CBS blogging is not a correspondence course offered by the televsion network but rather a time-honored writing formula — Clarity-Brevity-Sincerity — that seems all the more relevant today when too many media compete for the attention of people who have too little time.
Thanks to rhetoric professor Richard Lanham for including that nostrum in his book, “The Economics of Attention,” from which I’ve extracted other lessons in previous postings.
How brutal is the struggle for attention? Consider the rule that web guru Jakob Nielsen offers in “Prioritizing Web Usability,” the new book of which he is the co-author. “People spend an average of only 27 seconds on each page, mostly skimming for links and other visual clues about where to go next,” Washington Post columnist Leslie Walker writes in her review of the book.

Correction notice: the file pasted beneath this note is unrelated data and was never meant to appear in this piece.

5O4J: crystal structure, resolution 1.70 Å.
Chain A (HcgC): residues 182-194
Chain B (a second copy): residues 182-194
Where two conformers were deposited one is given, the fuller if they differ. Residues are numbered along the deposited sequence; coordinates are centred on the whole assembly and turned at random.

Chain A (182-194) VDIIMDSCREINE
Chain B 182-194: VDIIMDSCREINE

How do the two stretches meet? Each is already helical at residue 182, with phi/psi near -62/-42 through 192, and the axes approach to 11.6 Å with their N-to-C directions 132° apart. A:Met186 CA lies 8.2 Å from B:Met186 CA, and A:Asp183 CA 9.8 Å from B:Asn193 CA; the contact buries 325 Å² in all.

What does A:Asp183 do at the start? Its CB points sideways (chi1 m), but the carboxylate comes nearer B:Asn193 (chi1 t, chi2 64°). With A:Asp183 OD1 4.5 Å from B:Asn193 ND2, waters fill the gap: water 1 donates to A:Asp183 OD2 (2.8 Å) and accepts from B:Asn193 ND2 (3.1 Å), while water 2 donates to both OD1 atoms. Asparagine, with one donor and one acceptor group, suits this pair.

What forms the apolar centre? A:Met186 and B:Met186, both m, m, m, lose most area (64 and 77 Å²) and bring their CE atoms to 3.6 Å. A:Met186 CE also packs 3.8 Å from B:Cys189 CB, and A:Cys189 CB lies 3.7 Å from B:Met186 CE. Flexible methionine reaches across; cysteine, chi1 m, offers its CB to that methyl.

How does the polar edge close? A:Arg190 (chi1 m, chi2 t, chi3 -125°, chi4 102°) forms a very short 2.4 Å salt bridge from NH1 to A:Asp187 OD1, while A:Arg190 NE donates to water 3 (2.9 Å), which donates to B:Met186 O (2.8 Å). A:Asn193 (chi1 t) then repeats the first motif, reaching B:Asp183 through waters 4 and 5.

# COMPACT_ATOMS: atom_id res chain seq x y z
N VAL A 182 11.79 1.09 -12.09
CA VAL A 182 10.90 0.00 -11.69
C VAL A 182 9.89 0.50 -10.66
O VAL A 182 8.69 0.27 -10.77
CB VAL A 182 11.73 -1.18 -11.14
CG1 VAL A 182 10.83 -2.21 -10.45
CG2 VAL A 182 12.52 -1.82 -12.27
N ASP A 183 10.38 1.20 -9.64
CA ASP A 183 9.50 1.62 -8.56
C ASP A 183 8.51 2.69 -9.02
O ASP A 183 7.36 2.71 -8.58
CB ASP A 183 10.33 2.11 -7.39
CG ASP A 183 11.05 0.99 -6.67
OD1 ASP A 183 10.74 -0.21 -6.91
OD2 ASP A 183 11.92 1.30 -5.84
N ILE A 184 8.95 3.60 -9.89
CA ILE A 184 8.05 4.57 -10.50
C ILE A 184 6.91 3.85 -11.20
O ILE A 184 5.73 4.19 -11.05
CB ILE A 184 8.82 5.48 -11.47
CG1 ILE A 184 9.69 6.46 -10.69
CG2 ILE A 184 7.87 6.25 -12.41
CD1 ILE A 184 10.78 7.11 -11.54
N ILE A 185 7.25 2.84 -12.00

Speaking of info-skimming: In a survey of newspaper readership in 87 metropolitan markets The Media Audit reports that the percentage of people reading the front page of the paper increased from 51.4 percent to 53 percent between 2000 and 2005. But readership of 11 inside sections declined by varying degrees. The report says movie, travel and lifestyle sections were particularly hard hit. Other inside sections lost about a percentage point of readership.
Apparently more people at least glance through the front section of the paper to get a sense of what editors consider to be “news” — but fewer readers are reaching inside to spend time with their old friend, print.